Although there are arguments that religion is a bad thing, for both society and individual mental health. People often cite religious wars, terrorism and the abuse of young boys by catholic priests as examples of the evil of religion. I feel that the people in these incidents are at fault and not the religion itself. If religion were not there, these people would find something else to attach their extreme views and horrific acts to.

In conclusion, I believe the presence of religion and spirituality in the therapy room is highly appropriate. These beliefs can be at the centre of understanding what clients are going through and what might help them on the road to recover. I think it is important for therapist to view the person as a whole; encouraging not only emotional and psychological wellbeing but also physical and spiritual health.

 

  1. See An introduction to Counselling, McLeod, J. 2009. Open University press. P22-30.
  2. Dictionary definitions taken from http://www.dictionary.com.
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Author: The here for you blog

Hello and welcome to The Here for you blog. My name is Harvey Lidstone-Lane and I am a counsellor working in Chiswick, London. This blog is an opportunity for me to share some of my research and adventures into the field of mental health and emotional well being. I hope that you find the information, opinions and resources in this blog useful. Any feedback is warmly welcomed. To find out more about the therapy I offer or to book an appointment please visit my main website, my twitter page or feel free to email or call me: http://www.hereforyoucounselling.co.uk/ https://twitter.com/hfycounselling harvey@hereforyoucounselling.co.uk 07523734902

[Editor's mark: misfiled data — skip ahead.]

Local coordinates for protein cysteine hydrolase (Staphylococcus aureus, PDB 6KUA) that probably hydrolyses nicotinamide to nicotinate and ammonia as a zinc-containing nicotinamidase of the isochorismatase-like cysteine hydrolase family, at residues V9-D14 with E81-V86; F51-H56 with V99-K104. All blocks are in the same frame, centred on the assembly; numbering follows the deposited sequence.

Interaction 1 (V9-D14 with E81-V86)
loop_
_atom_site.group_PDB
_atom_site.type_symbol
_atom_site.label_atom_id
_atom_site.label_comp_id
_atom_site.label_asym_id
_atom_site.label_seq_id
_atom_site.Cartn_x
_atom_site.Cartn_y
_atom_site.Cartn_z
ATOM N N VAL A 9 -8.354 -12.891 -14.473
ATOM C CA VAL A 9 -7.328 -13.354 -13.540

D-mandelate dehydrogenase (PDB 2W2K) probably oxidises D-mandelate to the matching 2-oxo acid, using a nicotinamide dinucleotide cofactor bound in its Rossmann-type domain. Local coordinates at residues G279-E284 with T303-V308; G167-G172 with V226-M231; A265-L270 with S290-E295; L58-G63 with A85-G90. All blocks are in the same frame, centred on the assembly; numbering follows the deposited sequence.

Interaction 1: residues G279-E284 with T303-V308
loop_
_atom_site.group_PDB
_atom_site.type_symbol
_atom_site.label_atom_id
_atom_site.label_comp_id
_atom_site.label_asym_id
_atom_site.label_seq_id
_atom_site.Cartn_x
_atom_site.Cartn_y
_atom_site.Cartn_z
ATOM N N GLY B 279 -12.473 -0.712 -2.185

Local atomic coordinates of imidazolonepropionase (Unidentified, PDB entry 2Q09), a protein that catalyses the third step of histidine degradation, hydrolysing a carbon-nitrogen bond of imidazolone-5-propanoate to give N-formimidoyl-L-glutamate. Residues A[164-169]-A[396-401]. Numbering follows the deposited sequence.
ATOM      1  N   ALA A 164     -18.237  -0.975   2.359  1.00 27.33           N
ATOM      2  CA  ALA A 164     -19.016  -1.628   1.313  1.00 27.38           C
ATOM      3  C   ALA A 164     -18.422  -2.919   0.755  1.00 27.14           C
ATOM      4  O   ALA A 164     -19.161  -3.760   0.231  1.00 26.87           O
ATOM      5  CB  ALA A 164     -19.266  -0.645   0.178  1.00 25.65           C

3 thoughts on “Religion, spirituality and therapy”

  1. Fantastic site you have here but I was curious about if you knew of
    any message boards that cover the same topics discussed
    here? I’d really love to be a part of online community where I can get opinions from
    other knowledgeable people that share the same interest.
    If you have any suggestions, please let me know. Bless you!

    Like

    1. Thank you for you comment! In terms of specific religion and spirituality boards I am not sure of what exists out there. There is an online magazine called ‘ the counsellors cafe’ that writes about a lot of mental health related topics and they are always looking for people to contribute. I also a part of couple of mental health blogging communities via me google+ account. Sorry I couldn’t be more help I am relative new to this myself.

      Like

  2. Hi Harvey; thanks for the follow on Twitter. Having been on a similar journey myself, I agree with you. Spirituality is, for me as an existential psychotherapist, conceived as one of the ‘four worlds’ (van Deurzen) of the physical, social, psychological and spiritual (Überwelt). People use different words, but in my experience always have some meaningful sense of the context in which they find themselves, something that appears unfathomable. It’s a rich territory to explore, if they’re curious. Best wishes,

    Like